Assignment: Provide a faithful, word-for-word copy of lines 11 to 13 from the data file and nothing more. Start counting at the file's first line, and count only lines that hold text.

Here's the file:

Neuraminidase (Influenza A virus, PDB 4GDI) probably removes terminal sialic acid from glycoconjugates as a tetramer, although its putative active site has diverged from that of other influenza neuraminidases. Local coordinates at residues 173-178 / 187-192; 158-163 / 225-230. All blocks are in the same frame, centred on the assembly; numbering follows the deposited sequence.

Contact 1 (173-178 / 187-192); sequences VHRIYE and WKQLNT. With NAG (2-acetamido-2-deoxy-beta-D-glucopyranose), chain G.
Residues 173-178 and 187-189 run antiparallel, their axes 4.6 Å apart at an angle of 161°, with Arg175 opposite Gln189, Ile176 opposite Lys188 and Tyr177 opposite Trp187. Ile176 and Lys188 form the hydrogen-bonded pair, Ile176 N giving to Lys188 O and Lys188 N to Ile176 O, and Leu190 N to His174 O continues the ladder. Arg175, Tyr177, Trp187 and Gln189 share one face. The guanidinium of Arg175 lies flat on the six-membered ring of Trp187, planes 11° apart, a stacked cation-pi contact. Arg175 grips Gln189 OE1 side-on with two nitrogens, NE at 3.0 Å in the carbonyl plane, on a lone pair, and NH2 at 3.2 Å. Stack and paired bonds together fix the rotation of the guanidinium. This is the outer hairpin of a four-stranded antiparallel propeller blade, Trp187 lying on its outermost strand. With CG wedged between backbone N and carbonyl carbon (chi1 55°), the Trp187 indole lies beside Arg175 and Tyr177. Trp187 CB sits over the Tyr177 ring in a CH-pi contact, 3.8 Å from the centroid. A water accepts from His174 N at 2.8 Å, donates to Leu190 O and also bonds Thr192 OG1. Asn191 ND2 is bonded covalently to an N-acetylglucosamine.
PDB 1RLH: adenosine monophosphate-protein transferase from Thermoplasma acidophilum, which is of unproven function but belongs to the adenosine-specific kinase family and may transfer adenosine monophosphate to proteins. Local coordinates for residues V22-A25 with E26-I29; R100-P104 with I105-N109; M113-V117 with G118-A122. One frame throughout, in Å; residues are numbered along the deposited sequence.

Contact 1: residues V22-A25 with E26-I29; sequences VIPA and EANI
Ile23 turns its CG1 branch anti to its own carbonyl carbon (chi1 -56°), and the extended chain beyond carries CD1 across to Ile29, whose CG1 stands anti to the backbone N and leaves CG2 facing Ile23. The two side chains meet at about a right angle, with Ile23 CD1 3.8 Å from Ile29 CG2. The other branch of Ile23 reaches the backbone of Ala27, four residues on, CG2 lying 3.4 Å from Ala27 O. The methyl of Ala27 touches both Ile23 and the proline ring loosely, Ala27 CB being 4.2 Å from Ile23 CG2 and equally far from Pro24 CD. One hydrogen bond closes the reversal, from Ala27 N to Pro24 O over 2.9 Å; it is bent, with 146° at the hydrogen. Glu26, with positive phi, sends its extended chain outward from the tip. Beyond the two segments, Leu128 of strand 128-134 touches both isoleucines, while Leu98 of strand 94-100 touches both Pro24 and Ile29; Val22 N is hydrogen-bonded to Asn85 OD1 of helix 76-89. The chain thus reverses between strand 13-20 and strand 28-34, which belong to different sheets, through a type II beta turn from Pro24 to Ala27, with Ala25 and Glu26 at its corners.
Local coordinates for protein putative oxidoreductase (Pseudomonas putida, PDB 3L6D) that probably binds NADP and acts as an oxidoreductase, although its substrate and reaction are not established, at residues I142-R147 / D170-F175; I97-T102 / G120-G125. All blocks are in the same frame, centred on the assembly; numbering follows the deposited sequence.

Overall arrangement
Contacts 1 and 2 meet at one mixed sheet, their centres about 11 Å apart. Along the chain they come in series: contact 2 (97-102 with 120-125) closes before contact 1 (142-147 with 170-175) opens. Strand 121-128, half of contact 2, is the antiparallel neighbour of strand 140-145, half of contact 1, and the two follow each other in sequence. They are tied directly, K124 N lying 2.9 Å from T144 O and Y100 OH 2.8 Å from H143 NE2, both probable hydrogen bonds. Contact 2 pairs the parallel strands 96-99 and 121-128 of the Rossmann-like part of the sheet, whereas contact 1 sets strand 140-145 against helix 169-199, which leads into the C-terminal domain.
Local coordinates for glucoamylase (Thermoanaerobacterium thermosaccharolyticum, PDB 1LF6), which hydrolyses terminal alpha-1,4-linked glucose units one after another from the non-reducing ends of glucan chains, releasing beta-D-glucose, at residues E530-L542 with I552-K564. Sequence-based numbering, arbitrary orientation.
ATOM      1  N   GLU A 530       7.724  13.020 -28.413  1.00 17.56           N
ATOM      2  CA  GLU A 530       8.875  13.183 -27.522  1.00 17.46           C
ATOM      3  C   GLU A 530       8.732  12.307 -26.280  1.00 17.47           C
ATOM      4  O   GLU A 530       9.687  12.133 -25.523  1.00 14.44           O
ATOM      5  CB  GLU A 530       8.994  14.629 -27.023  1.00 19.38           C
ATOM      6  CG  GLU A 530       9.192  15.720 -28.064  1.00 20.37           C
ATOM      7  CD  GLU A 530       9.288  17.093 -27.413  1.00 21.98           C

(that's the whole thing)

ATOM      1  N   GLU A 530       7.724  13.020 -28.413  1.00 17.56           N
ATOM      2  CA  GLU A 530       8.875  13.183 -27.522  1.00 17.46           C
ATOM      3  C   GLU A 530       8.732  12.307 -26.280  1.00 17.47           C